Black women often face an even harsher reality. The teenage girl in McKinney was punished and brutalized with her face forced to the ground- even though she was still wearing a swimsuit. Essentially, she was put in her place for daring to speak out/disobey the order of Casebolt. All of this took place while another unidentified white male citizen stood by, apparently protecting the Casebolt while he terrorized these teens. The bodies of black women are not only brutalized (University of Arizona professor ), but ridiculed - see the disgusting characterizations of Serena Williams. The violence against Black women is experienced through characterizations of them as loud, aggressive, and overly sexual. This is then compounded by the failure to recognize their murders and violence against them, as recent black lives matter protest have highlighted.
3. This result in the possibility that our lives can be extinguished at any moment leads me to deep existential crisis about the world, having children, the lives of my nephews, nieces, friends and students. The collective experience, of which I am included, illustrates racism affecting the very existence of the entire black community resulting in a very profound existential anxiety. When police arrive we run.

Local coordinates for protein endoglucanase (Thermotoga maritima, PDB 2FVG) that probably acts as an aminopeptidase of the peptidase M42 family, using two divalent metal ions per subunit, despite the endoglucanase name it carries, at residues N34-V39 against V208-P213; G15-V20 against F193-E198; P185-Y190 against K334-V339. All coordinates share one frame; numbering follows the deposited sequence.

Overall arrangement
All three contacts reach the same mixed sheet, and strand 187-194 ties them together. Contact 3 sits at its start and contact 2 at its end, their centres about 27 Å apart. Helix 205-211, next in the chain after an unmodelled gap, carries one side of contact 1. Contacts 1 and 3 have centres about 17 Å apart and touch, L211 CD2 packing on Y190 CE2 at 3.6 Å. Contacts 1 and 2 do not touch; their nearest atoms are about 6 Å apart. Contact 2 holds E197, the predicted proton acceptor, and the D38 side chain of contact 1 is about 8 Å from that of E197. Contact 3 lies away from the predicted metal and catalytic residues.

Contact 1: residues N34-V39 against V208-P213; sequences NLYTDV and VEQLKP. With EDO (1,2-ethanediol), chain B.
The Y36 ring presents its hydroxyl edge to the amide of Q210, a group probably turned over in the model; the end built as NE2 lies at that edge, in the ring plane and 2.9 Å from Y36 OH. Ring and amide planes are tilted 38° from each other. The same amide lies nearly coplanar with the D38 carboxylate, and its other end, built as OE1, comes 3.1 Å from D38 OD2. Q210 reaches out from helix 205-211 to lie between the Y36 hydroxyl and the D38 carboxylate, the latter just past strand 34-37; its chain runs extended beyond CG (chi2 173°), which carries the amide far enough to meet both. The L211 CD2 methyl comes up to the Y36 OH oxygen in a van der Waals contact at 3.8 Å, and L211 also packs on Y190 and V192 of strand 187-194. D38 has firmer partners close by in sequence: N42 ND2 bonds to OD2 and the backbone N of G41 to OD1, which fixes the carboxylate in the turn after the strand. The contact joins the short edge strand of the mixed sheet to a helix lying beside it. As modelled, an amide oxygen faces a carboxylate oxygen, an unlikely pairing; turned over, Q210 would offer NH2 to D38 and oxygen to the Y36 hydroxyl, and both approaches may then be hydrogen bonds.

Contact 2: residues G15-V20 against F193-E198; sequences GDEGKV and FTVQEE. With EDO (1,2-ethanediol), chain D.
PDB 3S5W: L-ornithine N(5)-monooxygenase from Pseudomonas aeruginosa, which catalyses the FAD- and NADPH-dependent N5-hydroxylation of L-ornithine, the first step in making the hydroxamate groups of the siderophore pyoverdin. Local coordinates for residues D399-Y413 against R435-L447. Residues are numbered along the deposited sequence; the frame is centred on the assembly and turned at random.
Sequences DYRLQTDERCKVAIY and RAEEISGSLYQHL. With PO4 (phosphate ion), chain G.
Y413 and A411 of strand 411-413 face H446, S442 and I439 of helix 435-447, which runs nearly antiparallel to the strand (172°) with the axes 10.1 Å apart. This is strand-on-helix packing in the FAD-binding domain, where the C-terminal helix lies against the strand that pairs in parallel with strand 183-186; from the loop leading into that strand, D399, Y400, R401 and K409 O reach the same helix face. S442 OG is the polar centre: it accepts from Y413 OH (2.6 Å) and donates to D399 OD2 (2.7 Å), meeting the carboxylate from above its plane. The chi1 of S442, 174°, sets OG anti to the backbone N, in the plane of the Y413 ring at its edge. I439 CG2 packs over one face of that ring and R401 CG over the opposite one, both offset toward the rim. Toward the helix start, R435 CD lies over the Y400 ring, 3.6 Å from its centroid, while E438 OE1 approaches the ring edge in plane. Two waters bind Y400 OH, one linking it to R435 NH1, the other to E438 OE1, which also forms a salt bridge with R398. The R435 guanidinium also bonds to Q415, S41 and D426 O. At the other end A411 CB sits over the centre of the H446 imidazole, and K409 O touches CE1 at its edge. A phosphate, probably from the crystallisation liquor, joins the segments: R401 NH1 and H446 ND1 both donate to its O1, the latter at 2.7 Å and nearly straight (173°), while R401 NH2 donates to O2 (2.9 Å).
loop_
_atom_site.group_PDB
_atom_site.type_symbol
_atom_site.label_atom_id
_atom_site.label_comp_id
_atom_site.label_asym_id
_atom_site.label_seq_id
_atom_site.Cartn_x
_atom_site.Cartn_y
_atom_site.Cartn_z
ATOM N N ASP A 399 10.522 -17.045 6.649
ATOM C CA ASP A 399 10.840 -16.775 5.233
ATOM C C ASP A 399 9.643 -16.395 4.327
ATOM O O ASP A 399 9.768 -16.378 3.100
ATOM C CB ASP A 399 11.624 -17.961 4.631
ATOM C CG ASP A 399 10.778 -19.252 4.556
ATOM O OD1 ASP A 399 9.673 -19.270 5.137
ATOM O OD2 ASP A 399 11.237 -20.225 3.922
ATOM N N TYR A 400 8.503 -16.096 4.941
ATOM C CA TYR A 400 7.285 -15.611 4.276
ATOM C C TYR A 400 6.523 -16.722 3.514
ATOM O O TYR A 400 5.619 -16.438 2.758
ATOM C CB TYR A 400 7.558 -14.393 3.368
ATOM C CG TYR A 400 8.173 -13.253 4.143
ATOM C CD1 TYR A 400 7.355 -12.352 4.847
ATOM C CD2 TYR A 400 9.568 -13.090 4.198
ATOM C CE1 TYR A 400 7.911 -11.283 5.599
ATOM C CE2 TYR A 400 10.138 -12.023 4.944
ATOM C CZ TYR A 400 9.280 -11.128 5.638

Yet, its important not to run, but continue speaking truth, nonviolently resisting violence and encouraging our white allies to educate whites about this bias against black lives, which is engrained in the structure of American society. Whiteness in the case of Mckinney, TX and many other places means violence against Blacks-- where our side of the story, our bodies and experience don't matter. We are not empathized with or considered human and this is why it is so easy to call the police or use violence against us when we are present. Our presence is in many cases not tolerated. I believe Jordan Davis was not only killed for playing his music too loud, but for his refusal to obey the authority of whiteness and for simply being present.
I continue to be committed to Black Lives Matter- as our lives represent the least considered in a global hierarchy where blackness is considered evil, ugly and undesirable. America has yet to admit and act against the violence, by police, that it supports through silence. As well, police often point out that they are only doing a job that the rest of America sanctions. But until the rest of society realizes that its' complicity leads to our existential crisis, for which we find our presence in question and lives threatened, this nation can never be what it claims (a freedom loving democracy), nor can it live up to its great possibility.